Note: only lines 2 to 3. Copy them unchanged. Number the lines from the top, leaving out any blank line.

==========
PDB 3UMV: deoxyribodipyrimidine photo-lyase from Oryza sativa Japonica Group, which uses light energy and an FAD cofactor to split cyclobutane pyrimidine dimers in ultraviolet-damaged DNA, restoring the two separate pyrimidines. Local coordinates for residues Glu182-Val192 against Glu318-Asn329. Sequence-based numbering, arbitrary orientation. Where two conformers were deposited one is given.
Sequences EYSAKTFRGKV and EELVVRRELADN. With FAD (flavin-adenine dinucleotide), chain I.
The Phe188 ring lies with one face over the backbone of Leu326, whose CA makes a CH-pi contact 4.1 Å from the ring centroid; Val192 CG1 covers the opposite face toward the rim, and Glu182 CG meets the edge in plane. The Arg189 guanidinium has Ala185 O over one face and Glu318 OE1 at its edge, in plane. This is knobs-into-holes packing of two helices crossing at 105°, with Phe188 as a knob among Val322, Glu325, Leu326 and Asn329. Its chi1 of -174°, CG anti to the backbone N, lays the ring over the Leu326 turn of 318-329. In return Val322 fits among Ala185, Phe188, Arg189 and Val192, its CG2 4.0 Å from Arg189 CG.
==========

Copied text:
Sequences EYSAKTFRGKV and EELVVRRELADN. With FAD (flavin-adenine dinucleotide), chain I.
The Phe188 ring lies with one face over the backbone of Leu326, whose CA makes a CH-pi contact 4.1 Å from the ring centroid; Val192 CG1 covers the opposite face toward the rim, and Glu182 CG meets the edge in plane. The Arg189 guanidinium has Ala185 O over one face and Glu318 OE1 at its edge, in plane. This is knobs-into-holes packing of two helices crossing at 105°, with Phe188 as a knob among Val322, Glu325, Leu326 and Asn329. Its chi1 of -174°, CG anti to the backbone N, lays the ring over the Leu326 turn of 318-329. In return Val322 fits among Ala185, Phe188, Arg189 and Val192, its CG2 4.0 Å from Arg189 CG.